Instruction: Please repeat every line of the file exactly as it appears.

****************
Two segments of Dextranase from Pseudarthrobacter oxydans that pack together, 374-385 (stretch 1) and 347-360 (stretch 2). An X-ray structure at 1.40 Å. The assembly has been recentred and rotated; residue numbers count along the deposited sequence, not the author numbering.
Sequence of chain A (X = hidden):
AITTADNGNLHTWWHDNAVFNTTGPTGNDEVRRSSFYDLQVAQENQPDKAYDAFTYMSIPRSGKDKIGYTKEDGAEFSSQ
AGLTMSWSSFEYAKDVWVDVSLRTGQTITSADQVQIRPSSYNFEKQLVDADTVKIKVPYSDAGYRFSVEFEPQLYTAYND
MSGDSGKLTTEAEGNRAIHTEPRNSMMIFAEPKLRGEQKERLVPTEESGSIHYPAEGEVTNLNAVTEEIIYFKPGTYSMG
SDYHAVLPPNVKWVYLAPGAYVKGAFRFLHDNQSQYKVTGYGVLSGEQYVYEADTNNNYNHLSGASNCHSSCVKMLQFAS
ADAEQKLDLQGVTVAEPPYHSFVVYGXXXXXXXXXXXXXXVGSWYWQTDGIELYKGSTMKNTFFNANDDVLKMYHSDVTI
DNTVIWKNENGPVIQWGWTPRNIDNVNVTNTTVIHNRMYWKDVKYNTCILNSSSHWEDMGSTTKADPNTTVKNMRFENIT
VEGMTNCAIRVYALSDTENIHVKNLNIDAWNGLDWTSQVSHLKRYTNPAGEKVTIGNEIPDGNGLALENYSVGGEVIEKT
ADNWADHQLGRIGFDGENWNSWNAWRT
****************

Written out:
Two segments of Dextranase from Pseudarthrobacter oxydans that pack together, 374-385 (stretch 1) and 347-360 (stretch 2). An X-ray structure at 1.40 Å. The assembly has been recentred and rotated; residue numbers count along the deposited sequence, not the author numbering.
Sequence of chain A (X = hidden):
AITTADNGNLHTWWHDNAVFNTTGPTGNDEVRRSSFYDLQVAQENQPDKAYDAFTYMSIPRSGKDKIGYTKEDGAEFSSQ
AGLTMSWSSFEYAKDVWVDVSLRTGQTITSADQVQIRPSSYNFEKQLVDADTVKIKVPYSDAGYRFSVEFEPQLYTAYND
MSGDSGKLTTEAEGNRAIHTEPRNSMMIFAEPKLRGEQKERLVPTEESGSIHYPAEGEVTNLNAVTEEIIYFKPGTYSMG
SDYHAVLPPNVKWVYLAPGAYVKGAFRFLHDNQSQYKVTGYGVLSGEQYVYEADTNNNYNHLSGASNCHSSCVKMLQFAS
ADAEQKLDLQGVTVAEPPYHSFVVYGXXXXXXXXXXXXXXVGSWYWQTDGIELYKGSTMKNTFFNANDDVLKMYHSDVTI
DNTVIWKNENGPVIQWGWTPRNIDNVNVTNTTVIHNRMYWKDVKYNTCILNSSSHWEDMGSTTKADPNTTVKNMRFENIT
VEGMTNCAIRVYALSDTENIHVKNLNIDAWNGLDWTSQVSHLKRYTNPAGEKVTIGNEIPDGNGLALENYSVGGEVIEKT
ADNWADHQLGRIGFDGENWNSWNAWRT